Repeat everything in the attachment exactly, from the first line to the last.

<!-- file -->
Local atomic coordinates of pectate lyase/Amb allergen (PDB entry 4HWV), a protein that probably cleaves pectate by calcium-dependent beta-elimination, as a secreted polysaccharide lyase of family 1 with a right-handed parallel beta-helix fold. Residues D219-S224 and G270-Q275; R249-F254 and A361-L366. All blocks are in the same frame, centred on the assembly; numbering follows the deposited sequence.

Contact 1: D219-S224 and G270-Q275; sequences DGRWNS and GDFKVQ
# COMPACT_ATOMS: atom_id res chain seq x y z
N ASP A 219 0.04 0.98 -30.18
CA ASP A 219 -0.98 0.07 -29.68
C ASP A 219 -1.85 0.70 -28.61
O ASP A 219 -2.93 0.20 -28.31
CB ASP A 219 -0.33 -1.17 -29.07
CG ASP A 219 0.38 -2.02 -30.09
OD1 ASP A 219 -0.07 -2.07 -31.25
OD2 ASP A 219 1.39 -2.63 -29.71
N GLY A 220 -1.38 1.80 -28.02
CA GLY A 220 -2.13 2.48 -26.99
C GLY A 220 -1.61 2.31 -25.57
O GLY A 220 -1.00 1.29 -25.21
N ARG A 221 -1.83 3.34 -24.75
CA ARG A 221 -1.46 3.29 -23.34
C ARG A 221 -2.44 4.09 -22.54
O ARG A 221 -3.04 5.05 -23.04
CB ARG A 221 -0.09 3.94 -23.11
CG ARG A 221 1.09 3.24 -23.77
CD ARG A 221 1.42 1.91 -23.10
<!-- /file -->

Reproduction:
Local atomic coordinates of pectate lyase/Amb allergen (PDB entry 4HWV), a protein that probably cleaves pectate by calcium-dependent beta-elimination, as a secreted polysaccharide lyase of family 1 with a right-handed parallel beta-helix fold. Residues D219-S224 and G270-Q275; R249-F254 and A361-L366. All blocks are in the same frame, centred on the assembly; numbering follows the deposited sequence.

Contact 1: D219-S224 and G270-Q275; sequences DGRWNS and GDFKVQ
# COMPACT_ATOMS: atom_id res chain seq x y z
N ASP A 219 0.04 0.98 -30.18
CA ASP A 219 -0.98 0.07 -29.68
C ASP A 219 -1.85 0.70 -28.61
O ASP A 219 -2.93 0.20 -28.31
CB ASP A 219 -0.33 -1.17 -29.07
CG ASP A 219 0.38 -2.02 -30.09
OD1 ASP A 219 -0.07 -2.07 -31.25
OD2 ASP A 219 1.39 -2.63 -29.71
N GLY A 220 -1.38 1.80 -28.02
CA GLY A 220 -2.13 2.48 -26.99
C GLY A 220 -1.61 2.31 -25.57
O GLY A 220 -1.00 1.29 -25.21
N ARG A 221 -1.83 3.34 -24.75
CA ARG A 221 -1.46 3.29 -23.34
C ARG A 221 -2.44 4.09 -22.54
O ARG A 221 -3.04 5.05 -23.04
CB ARG A 221 -0.09 3.94 -23.11
CG ARG A 221 1.09 3.24 -23.77
CD ARG A 221 1.42 1.91 -23.10